LEED-H (Leadership in Energy and Environmental Design) is a certification program for residential homes to promote best practices in energy conservation, land and water use, air quality, and education in building construction. (Here is an earlier blog on LEED as it applies to 78 Main St, our renovation project).
This week I held a LEED-H meeting with representation from all the sub-contractors to go over the preliminary rating, the pre-requisite items, and to address the Durability Plan — which is the first real deliverable from our group to the LEED raters.
Ahhh… the bureaucracy of state and local permits. We are trying to build a net zero energy building (ZEB) with LEED certification (leadership in energy and environmental design) but we can’t start until we get all the right permits through all the right bureaucracies.
I thought it would be relatively easy to get a building permit from our town (Enfield) to build a back deck, detached garage and driveway… but when I finally got around to starting the application I saw this little note at the end that said I need to get a permit from the NH Department of Environmental Services, Shoreland Protection Group. My house is within 250′ of the Mascoma River, so this rule applies to me.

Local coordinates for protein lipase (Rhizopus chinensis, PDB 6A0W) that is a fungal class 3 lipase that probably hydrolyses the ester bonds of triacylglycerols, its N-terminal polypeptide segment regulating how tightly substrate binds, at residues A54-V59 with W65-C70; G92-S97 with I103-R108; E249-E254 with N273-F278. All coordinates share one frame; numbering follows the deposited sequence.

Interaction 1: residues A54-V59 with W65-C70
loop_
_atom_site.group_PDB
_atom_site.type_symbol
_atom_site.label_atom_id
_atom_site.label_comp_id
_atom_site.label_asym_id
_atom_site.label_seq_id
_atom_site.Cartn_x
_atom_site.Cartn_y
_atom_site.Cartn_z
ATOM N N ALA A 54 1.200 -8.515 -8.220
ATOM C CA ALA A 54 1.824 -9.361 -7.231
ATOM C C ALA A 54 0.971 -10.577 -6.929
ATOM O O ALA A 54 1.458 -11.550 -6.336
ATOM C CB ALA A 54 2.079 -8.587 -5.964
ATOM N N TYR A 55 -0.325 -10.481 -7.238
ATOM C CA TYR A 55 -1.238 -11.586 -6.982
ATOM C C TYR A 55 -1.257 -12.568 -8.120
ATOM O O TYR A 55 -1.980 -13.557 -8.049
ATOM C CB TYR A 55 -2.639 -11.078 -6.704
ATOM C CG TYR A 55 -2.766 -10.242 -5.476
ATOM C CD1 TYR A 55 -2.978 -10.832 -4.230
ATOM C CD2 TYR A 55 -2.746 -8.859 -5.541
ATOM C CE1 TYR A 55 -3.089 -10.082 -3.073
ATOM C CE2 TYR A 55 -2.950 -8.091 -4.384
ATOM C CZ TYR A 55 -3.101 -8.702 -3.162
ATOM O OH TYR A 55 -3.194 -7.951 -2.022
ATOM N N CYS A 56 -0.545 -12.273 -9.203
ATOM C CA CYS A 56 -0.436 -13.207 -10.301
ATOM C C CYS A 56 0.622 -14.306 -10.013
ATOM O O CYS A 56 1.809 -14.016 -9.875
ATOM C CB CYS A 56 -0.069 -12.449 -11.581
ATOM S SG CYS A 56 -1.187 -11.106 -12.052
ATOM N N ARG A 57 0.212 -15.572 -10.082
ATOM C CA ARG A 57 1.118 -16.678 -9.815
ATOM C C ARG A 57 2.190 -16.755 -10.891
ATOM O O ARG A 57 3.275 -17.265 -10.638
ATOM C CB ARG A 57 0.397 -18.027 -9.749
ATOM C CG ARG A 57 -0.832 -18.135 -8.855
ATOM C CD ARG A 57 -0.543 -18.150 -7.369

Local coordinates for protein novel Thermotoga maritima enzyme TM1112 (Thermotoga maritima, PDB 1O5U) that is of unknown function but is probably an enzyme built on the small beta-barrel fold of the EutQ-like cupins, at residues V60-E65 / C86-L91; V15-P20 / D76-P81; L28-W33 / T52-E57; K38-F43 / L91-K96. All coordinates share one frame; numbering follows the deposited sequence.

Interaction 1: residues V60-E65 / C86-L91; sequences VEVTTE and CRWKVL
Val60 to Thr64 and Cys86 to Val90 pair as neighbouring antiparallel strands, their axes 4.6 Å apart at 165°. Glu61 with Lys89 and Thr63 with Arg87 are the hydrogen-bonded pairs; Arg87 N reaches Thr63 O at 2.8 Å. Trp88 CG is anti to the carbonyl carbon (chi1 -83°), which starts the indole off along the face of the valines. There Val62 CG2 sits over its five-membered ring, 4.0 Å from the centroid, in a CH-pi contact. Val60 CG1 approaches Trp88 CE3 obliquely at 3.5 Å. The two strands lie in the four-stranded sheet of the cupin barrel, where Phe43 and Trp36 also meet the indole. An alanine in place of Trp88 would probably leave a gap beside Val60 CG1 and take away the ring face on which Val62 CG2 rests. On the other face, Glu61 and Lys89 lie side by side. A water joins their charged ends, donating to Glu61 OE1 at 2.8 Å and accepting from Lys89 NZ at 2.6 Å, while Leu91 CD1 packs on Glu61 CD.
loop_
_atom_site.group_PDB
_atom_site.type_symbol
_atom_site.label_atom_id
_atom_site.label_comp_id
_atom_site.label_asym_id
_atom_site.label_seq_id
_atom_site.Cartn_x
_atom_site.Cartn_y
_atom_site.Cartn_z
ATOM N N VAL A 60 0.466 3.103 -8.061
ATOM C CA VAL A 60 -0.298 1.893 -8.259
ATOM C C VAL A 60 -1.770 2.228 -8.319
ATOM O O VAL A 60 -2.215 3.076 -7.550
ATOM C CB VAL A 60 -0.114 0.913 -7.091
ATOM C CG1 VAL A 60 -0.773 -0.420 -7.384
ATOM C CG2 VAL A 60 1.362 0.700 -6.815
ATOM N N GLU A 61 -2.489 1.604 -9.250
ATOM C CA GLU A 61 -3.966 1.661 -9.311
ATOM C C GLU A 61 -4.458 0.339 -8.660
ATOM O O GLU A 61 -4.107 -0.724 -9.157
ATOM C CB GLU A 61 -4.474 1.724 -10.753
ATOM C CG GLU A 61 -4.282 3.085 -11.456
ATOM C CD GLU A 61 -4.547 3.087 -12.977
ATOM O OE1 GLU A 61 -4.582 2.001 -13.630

BTUs from the Sun
At the end of last week we had a good meeting with Murphy’s Cell-Tech, our energy consultant, who has done the thermal modeling for our house to determine the number of BTUs entering and leaving. The people involved in the model included experts in insulation, thermal seal of the building, heating systems, air ventilation, and renewable energy sources.
The basic idea is to use the sun to fill (heat) a storage tank in the ground with the amount of BTUs that will be required all winter to keep the house warm. The better insulated and air tight the house is, the fewer BTUs that will be needed to keep the house warm. To ensure healthy air quality, there will be a heat exchanger ventilation system which is always drawing in air from outside, pre-heated by the warm air from inside that is on its way out.
78 Main, June 2009
78 Main St, Enfield, NH is the address of my family’s future home as well as my store’s new home. We would like this to be a model of energy efficiency; a place for people to get ideas for things they could implement in their own homes or new construction; and general information for how technology and the environment can work well together to help us move away from our dependency on oil.
We set a goal early on in this project to design for a Zero Energy Building (ZEB). All energy being used over the course of a year is generated by renewable sources. As we got into deeper discussion of what kinds of things we would be doing to get to zero energy, it occurred to me that the LEED certification for homes might also be a good measurement tool for this renovation project. ZEB is a term that refers only to the energy consumption/production of the building. LEED is looking at many environmental factors that are affected by building construction.